Though the story does say Kansas is 38th in business taxes, it goes on to say that it is still a very hospitable state for business.
Using 29 categories — including taxes, quality of life, human resources, labor, education, infrastructure and incentive programs — the study’s authors indicate the best places to expand a business.
In Kansas’ case, the state fared well by having a relatively high-quality work force, plus relatively low costs for utility services (emphasis added) unemployment insurance and workers compensation rates, said Brent Pollina, the study’s lead author.
Kansas also has effective professionals working on economic-development activities at the state level, he said, reflecting a commitment from the governor’s office.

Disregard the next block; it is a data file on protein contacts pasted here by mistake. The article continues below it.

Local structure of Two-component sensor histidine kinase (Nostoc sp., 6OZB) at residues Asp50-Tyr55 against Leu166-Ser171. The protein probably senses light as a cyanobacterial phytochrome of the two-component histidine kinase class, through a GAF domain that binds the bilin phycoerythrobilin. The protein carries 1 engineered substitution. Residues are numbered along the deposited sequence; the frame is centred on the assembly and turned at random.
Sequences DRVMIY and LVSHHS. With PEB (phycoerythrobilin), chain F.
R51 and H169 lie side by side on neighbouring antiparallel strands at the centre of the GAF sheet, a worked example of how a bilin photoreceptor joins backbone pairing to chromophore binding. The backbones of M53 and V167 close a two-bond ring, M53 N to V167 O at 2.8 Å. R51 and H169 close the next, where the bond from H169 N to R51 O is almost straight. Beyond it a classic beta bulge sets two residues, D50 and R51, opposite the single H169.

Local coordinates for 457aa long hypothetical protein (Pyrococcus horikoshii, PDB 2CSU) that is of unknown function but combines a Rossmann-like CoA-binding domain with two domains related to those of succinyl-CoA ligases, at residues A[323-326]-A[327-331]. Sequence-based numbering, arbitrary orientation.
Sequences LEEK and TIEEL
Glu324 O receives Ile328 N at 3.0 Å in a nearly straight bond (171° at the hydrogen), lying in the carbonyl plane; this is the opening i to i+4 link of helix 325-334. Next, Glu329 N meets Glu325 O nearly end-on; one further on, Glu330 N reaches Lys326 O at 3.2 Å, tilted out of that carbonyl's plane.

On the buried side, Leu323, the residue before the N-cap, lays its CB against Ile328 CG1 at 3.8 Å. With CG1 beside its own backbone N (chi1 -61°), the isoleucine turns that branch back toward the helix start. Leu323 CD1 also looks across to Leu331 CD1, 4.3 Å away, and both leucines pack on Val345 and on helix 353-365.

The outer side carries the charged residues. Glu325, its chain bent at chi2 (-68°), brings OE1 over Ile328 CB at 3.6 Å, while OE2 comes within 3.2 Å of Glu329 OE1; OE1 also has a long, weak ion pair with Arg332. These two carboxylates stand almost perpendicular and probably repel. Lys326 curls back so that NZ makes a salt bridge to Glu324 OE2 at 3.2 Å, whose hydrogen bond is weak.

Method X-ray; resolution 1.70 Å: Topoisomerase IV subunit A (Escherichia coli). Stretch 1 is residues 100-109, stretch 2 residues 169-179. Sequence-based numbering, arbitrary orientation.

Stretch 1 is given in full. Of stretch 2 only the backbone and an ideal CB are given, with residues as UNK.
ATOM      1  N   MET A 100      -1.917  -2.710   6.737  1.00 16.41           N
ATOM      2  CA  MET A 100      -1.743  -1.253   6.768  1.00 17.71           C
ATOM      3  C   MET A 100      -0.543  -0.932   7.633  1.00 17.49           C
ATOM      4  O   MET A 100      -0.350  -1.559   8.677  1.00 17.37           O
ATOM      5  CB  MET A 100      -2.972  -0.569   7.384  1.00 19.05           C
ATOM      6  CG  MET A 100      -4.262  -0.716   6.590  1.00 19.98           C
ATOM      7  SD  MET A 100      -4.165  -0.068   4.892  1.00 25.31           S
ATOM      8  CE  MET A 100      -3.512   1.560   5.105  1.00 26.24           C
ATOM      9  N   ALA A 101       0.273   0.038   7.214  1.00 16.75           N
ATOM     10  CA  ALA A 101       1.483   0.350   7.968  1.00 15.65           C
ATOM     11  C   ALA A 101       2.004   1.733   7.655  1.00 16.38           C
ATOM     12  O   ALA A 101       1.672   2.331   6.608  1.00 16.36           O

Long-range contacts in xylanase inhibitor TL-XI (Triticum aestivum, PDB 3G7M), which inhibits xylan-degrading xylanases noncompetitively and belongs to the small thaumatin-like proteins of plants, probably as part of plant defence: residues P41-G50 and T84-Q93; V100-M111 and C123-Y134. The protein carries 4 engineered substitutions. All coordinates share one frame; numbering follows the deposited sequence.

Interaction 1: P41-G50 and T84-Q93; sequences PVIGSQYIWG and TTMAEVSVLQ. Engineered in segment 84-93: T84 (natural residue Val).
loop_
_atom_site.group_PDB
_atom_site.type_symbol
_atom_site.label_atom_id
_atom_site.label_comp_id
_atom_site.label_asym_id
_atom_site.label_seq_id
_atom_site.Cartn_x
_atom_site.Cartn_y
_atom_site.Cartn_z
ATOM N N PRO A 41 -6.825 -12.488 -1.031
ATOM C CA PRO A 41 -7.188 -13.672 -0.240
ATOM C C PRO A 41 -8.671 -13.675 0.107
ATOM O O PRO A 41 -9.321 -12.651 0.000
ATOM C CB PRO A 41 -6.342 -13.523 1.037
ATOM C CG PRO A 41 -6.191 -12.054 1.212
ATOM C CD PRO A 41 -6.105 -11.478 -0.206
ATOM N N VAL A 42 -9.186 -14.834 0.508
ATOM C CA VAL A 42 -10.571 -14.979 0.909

“Kansas actually is one of the rare states out there that seems to being doing right by the business community in their state,” said Pollina, vice president for the Chicago-based firm, which provides project-management services for Fortune 500 companies and others looking to expand into new areas of North America. “They have been constantly going over what the state government does and trying to make improvements on it, whereas most of the other states out there figure good enough is good enough.”Looks like all those horror stories Alan Cobb and his anti-tax cronies tell you have no basis in reality. But then again, we've seen how well Alan Cobb deals with reality.